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Tom Gin

A lightly sweetened Gin popular in 18th-century England that now is rarely available. It is slightly sweeter than London Dry, but slightly drier than Dutch/Holland Gin/Jenever, and is thus sometimes called The Missing Link. The name Old Tom Gin purportedly came from wooden plaques shaped like a black cat (an "Old Tom") mounted on the outside wall of some pubs above a public walkway in the 18th century England. After a pedestrian deposited a penny in the cat's mouth, they would place their lips around a small tube between the cat's paws. From the tube would come a shot of Gin, poured there by the bartender inside the pub. Old Tom Gin was formerly made under licence by a variety of distillers around the world; however one was recently relaunched by Hayman's distillery based on an original recipe. Since then a number of other companies have followed suit such as, Both's, Secret Treasures, Jensens, Ransom and even The Dorchester Hotel. The first written record of Old Tom Gin being used in the Tom Collins cocktail was the 1891 book, The Flowing Bowl: When and What to Drink.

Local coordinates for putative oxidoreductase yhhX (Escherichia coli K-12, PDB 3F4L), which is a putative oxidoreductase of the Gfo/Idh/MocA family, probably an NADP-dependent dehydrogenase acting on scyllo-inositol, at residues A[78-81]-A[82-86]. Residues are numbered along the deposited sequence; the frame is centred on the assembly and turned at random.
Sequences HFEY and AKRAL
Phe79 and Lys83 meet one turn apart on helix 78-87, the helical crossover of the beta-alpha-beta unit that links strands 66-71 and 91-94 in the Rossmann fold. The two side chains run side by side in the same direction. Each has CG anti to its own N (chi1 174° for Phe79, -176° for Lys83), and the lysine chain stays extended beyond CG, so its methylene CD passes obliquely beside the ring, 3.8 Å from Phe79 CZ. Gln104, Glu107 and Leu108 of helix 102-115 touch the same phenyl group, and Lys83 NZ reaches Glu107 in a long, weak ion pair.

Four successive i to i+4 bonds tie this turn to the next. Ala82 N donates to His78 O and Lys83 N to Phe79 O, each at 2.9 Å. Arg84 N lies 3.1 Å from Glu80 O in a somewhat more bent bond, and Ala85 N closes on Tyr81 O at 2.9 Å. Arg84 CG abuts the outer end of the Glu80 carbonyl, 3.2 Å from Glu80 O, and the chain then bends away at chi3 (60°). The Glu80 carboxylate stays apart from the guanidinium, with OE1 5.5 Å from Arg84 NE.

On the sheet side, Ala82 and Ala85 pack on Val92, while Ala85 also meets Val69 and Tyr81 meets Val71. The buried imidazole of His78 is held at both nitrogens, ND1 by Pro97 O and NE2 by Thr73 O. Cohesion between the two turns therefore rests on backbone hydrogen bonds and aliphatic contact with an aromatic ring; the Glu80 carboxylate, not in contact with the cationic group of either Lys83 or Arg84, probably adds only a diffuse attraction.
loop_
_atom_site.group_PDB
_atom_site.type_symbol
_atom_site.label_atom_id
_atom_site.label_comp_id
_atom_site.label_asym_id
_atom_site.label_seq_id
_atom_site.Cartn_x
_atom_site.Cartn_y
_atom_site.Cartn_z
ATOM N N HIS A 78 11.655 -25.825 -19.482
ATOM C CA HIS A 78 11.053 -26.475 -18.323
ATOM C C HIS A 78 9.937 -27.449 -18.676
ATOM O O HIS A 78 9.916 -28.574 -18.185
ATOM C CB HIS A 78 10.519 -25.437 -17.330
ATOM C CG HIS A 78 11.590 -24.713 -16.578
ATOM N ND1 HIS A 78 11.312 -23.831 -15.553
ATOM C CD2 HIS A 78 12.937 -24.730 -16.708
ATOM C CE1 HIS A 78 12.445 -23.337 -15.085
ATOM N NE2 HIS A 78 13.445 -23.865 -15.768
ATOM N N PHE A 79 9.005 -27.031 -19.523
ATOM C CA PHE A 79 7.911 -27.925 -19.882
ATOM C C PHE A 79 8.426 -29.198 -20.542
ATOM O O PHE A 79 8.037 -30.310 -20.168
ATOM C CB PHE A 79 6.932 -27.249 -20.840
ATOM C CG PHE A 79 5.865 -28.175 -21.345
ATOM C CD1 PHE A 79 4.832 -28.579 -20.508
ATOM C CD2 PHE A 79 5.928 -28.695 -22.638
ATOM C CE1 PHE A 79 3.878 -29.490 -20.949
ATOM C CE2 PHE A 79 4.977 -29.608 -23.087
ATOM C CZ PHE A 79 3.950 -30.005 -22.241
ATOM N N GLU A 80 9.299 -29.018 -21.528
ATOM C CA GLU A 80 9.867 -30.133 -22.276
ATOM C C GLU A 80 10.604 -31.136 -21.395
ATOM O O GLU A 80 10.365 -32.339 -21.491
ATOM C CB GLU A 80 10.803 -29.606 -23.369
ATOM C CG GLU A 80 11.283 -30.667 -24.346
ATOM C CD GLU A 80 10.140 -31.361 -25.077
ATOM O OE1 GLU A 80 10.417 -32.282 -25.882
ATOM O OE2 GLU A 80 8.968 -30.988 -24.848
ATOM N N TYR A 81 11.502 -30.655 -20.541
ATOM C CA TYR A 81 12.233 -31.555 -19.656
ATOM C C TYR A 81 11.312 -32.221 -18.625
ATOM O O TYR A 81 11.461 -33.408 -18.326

Drinks made with Tom Gin:

  1. Casino Cocktail
  2. Deep Sea Cocktail
  3. H.P.W. Cocktail
  4. Martini Cocktail (Sweet)
  5. Byrrh Special Cocktail
  6. Casino Cocktail

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